Midlife Anti-Crisis

WP_20180902_14_28_45_Pro.jpgAbove: I have the best and most blinged-out mailbox on the block thanks to my friends.

The midlife crisis is a way to rage against complacency, stagnation and stability. Tales of shiny red corvettes, new hair styles and relationships embody the stereotypical midlife crisis. Midlife is typically the time when you “arrive” in life – you are well-established in your profession, are comfortable in your mortgage, and are raising a family with a long-term partner. The midlife crisis is a way to shake up the hum drum of the everyday.

I’m here to tell you that I am NOT having a midlife crisis. I’m having a midlife ANTI-crisis.

Remember my housing crisis (genuine crisis) I have been having since May 2018? Well, here we are in September 2018 and I have effectively solved my housing situation.

I bought a house. #Boom. #ProblemSolved

I have never even lived in a house in my life and now I own one. Over the course of my life, I’ve gone from homeless to home owner.

While most people my age are trying to shake things up a bit, I am looking for stability and a sense of permanence. I needed a place to live that I could afford and keep my family together. Since the new landlord that bought my apartment building raised the rent to well over 60% of my income and is going pet-free, I needed a place to live.

All the rentals in my area are “no pets.” Or, they only allow one pet. Would you be able to choose which of your children to put up for adoption in order to keep your housing? Me neither. We are a family and we stay together.

The only viable option for me to be able to keep my family together was to buy a house and I have done so. By the way, my mortgage (including taxes and insurance) is almost $400 a month LESS than what the new landlord was going to charge me in “market rate” rent.

I’m going to live in this house until I die. While most people are bored with life, I’m just getting started. This is my midlife anti-crisis.

We just moved in last Thursday and have been here less than one week. Within the first 24 hours of home ownership, I already had an “idiot call” to the plumber. I broke down sobbing one night at bedtime saying I wanted to go home, but didn’t know where that was. I have used every tool in both my toolboxes. I don’t know the names of the tools, but I know what they do and I have used them all.  

I have a real mailbox with a real flag for the first time in my life. I have curbside garbage pickup for the first time too. I have more cuts, bruises and sore muscles that I have ever had in any of my 15 marathons.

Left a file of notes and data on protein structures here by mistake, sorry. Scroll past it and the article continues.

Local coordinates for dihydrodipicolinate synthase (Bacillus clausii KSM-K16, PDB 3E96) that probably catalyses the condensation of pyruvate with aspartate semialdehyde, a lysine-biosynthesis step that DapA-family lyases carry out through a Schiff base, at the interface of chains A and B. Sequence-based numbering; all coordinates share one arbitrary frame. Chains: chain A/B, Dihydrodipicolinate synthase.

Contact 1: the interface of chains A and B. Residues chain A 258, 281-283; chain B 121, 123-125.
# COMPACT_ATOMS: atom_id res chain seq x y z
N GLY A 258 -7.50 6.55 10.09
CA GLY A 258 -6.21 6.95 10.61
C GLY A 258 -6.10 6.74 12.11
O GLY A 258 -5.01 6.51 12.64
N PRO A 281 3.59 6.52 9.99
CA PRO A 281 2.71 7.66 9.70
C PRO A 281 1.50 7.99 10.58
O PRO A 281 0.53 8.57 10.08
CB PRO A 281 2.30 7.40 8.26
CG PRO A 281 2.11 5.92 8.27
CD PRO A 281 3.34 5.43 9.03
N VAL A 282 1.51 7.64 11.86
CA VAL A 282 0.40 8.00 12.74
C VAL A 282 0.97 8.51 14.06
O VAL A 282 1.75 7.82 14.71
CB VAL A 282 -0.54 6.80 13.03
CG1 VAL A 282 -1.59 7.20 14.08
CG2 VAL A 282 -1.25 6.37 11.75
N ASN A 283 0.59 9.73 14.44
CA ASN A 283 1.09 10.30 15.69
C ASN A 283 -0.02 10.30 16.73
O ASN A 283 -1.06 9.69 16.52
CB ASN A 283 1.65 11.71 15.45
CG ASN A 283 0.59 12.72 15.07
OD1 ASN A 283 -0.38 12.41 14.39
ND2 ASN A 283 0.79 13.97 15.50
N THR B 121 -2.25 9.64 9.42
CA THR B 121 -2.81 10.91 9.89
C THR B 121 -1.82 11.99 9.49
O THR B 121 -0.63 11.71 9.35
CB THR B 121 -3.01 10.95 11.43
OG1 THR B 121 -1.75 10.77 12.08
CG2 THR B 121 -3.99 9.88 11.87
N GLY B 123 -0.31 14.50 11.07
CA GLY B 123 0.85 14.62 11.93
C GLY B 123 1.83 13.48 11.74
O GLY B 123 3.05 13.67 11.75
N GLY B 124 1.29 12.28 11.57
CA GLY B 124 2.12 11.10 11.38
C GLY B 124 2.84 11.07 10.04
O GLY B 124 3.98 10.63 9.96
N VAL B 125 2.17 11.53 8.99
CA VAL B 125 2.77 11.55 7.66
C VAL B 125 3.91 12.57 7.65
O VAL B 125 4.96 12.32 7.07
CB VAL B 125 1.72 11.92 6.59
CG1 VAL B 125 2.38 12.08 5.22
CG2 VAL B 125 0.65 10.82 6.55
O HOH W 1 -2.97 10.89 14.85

I have been on vacation from work during this, and have pretty much “vacationed” at Lowe’s – I’ve been there every day. Some days, I’ve been there twice. I have been amazed at what I can fit in my 4-door sedan, and humbled by the many people who have been helping me and checking on me.

I successfully assembled a lawn mower and used it. I bought an old fashioned push mower. I only have .11 worth of grass to be in charge of. I mowed my own lawn for the first time. Mowing a lawn is some level of hell Dante forgot to mention in his inferno, but now that it’s done for the week, it’s kind of comical. One of my neighbors came out to check on me, and I could not tell from his reaction whether he was laughing inside, genuinely concerned about my efforts or both, but I’m sure I amused the neighborhood.

I have a detached garage and this was my first time in 24 years of driving that I have had a garage in which to park my car. Someone came to visit me while I was assembling the lawn mower, and I texted them to say I was “in the garage.” Hey, it was exciting to me.

I have a front porch where I’m writing now. I don’t think I have sat down for 4 days straight. I have plenty of chairs for all the people who have been helping and visiting. If it weren’t for my friends, I would not have been able to laugh through any of this.

Simon is adjusting slowly but surely. Jude has not left the kitchen cabinetry. I’m sure it will take time. I don’t think they realize what I had to go through to keep us all together. I was so scared that if this had not worked out, we would have been living in the car (again). We finally were able to escape anti-pet greedy people.

My goal is to get settled by the end of this week so that next week we can get into some sort of regular home owning family routine. The past week has literally been the ride of my life. I never thought I would own a home. I’m just happy that I was able to keep the family together.

While everyone else is having a midlife crisis, I am happily learning the positives and negatives of home ownership. Based on my first few days, I can tell you that this is one of the hardest things I have ever done. Hopefully, it will be worth it.

So far, it’s already worth being away from the toxic situation I endured with the new landlord over the past few months. It’s scary to think of all the responsibility that comes with a house, but at the same time, I get all the rewards.

So far, the time I spend on my new front porch with friends is the best time ever. It almost makes up for the fact that I sacrificed my camping trip, marathon, and summer beach days. Almost.

I have a lot to learn on this new journey. Instead of shunning responsibility, I am embracing it. This is my midlife anti-crisis.

Welcome home.

 

One thought on “Midlife Anti-Crisis

  1. Lovely story! Sounds exciting… we’re currently in a opposite midlife situation: he wants to move far out of the city and sit in a field. I want to stay with what’s familiar at the threshold of the teen years with the kids.

    Sigh.

    Like

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